IVF Twins Born From 30-Year-Old Frozen Embryos

Twin babies born from 30-year-old frozen embryos
Twins Lydia Ann and Timothy Ronald, born from 30-year-old frozen embryos.

The Ridgeway Family / NEDC

Key Takeaways

  • A couple recently gave birth to twins using 30-year-old frozen embryos.
  • The embryos were donated through the National Embryo Donation Center (NEDC), a faith-based organization.
  • Embryo donation is an option for parents who want to give birth but won't be using their own eggs or sperm.

An Oregon couple recently gave birth to twins using embryos originally created three decades ago. The birth of Lydia Ann and Timothy Ronald Ridgeway was made possible with the help of an organization in Tennessee specializing in embryo donation. According to the University of Tennessee Preston Medical Library, the twins now hold the record as the longest-ever frozen embryos to result in a live birth.

People undergoing in-vitro fertilization (IVF) often end up with excess embryos after they have finished growing their families. It's possible to freeze and donate these embryos so that others can bring them to term in the future and give birth. In the Ridgeway family's case, these babies, born on October 31, had been frozen as embryos way back in 1992.

Twin Babies 30 Years in the Making

Phillip and Rachel Ridgeway were already the parents of four when they decided to give birth via an embryo donation. They reached out to the National Embryo Donation Center (NEDC), a Tennessee-based organization that stores cryopreserved, donated embryos. Those embryos can be transferred into the uterus to hopefully develop into a baby. NEDC detailed the Ridgeways' story in a press release sent to Verywell Family.

NEDC is a faith-based organization that only serves married heterosexual couples. While the non-profit says it works with families of all races, faiths, and ethnic backgrounds, it will not assist anyone who isn't in a straight, heterosexual relationship to conceive with their stored embryos. That includes LGBTQ+ individuals and unmarried women. The NEDC states on its website that potential parents must be married for a minimum of three years and be a genetic female and a genetic male. They also will not allow surrogates to carry the pregnancy.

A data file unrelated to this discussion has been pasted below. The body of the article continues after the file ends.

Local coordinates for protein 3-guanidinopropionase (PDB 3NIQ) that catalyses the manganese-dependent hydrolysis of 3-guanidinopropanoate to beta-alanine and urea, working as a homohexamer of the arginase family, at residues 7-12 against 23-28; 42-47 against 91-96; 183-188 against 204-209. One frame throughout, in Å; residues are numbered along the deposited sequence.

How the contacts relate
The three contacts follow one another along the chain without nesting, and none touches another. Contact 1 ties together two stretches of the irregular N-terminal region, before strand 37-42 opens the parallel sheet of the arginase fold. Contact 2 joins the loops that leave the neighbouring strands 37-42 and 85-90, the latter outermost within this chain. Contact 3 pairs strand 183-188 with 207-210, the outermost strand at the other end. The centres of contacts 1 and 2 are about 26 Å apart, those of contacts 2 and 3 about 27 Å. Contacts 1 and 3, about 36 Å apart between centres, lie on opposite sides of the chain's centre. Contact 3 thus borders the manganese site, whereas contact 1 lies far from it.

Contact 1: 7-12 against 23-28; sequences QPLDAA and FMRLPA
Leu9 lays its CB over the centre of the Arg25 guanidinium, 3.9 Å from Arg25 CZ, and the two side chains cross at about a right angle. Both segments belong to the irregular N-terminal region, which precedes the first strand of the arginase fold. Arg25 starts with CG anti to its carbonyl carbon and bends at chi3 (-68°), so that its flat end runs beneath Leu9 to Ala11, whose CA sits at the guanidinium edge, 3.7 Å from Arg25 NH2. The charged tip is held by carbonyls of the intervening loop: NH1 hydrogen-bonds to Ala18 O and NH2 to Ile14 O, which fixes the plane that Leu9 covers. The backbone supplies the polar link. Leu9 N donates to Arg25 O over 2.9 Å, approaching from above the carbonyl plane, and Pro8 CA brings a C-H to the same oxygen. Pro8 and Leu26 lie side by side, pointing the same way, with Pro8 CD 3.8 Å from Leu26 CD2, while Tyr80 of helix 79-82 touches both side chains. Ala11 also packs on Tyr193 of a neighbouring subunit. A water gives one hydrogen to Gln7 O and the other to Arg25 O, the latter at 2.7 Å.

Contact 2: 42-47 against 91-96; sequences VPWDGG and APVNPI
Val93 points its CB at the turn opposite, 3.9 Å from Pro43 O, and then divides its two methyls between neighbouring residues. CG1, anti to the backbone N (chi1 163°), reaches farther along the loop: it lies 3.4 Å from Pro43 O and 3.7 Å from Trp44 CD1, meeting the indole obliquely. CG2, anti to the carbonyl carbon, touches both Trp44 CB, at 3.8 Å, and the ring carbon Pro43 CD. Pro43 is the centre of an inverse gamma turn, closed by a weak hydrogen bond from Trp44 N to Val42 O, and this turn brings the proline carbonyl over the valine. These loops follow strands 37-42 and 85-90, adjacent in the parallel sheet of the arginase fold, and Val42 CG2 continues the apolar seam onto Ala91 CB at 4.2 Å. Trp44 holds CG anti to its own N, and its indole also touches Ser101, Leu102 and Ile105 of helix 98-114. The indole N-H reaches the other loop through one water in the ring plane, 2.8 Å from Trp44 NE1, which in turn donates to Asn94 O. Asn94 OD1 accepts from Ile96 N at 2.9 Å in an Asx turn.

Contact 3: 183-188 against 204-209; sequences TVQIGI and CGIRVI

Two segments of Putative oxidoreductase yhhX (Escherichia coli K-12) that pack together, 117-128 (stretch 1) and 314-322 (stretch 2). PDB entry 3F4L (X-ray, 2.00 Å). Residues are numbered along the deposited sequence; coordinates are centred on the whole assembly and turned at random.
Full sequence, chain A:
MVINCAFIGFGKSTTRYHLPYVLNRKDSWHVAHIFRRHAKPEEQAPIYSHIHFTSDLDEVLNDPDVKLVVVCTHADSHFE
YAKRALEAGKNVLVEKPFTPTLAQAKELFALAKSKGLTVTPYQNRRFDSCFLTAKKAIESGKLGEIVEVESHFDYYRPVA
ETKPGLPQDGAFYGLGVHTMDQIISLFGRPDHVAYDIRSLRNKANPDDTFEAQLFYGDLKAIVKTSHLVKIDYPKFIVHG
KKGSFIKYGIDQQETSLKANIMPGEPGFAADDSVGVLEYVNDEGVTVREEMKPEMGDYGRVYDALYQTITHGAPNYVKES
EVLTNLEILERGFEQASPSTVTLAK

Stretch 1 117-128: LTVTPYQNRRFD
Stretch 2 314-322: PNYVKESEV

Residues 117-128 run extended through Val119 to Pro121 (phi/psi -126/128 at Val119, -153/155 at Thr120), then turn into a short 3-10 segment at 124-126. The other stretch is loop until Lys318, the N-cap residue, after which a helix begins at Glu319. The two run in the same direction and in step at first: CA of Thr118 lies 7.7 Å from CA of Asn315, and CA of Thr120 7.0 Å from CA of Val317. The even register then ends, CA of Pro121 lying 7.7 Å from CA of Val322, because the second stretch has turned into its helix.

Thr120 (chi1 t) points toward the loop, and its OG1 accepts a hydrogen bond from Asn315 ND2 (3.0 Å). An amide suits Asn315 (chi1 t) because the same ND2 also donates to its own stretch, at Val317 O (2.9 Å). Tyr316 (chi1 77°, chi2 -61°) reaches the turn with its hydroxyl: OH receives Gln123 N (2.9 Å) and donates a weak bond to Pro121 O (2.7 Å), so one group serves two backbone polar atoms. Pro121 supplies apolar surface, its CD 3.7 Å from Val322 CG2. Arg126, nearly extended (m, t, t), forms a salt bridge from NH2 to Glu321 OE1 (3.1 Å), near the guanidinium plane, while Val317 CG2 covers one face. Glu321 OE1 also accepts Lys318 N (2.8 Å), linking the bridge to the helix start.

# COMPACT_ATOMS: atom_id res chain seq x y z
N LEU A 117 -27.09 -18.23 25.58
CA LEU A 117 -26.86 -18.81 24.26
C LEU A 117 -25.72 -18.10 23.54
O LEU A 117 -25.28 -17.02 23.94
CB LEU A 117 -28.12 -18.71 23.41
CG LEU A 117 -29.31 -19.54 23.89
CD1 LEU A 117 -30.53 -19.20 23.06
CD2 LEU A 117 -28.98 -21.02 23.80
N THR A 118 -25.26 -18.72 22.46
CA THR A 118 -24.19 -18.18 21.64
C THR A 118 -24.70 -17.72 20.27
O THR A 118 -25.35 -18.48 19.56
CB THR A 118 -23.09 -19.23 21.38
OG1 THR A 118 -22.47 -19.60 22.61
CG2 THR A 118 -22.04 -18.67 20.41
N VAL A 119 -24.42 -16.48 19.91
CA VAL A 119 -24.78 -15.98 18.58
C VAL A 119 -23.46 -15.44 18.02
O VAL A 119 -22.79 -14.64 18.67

Philip and Rachel Ridgeway hold their twins
Philip and Rachel Ridgeway hold their twins.

The Ridgeway Family / NEDC

According to the NEDC, the embryos were frozen on April 22, 1992. They were donated by an anonymous married couple. The sperm was taken from the male partner in his 50s and the eggs from a 34-year-old donor. It isn't clear why an egg donor was used instead of using the wife's eggs. One possibility is that she was older than 40—a point at which it's difficult to create embryos using your own eggs.

The embryos were shipped to NEDC's partner lab in Knoxville in September 2007. That's when the couple who created them donated them. By the time the Ridgeways decided to use the embryos, 30 long years had gone by.

Five embryos were thawed for the Ridgeways' transfer, but two did not survive says the spokesperson from NEDC. The other three were transferred, leading to the pregnancy.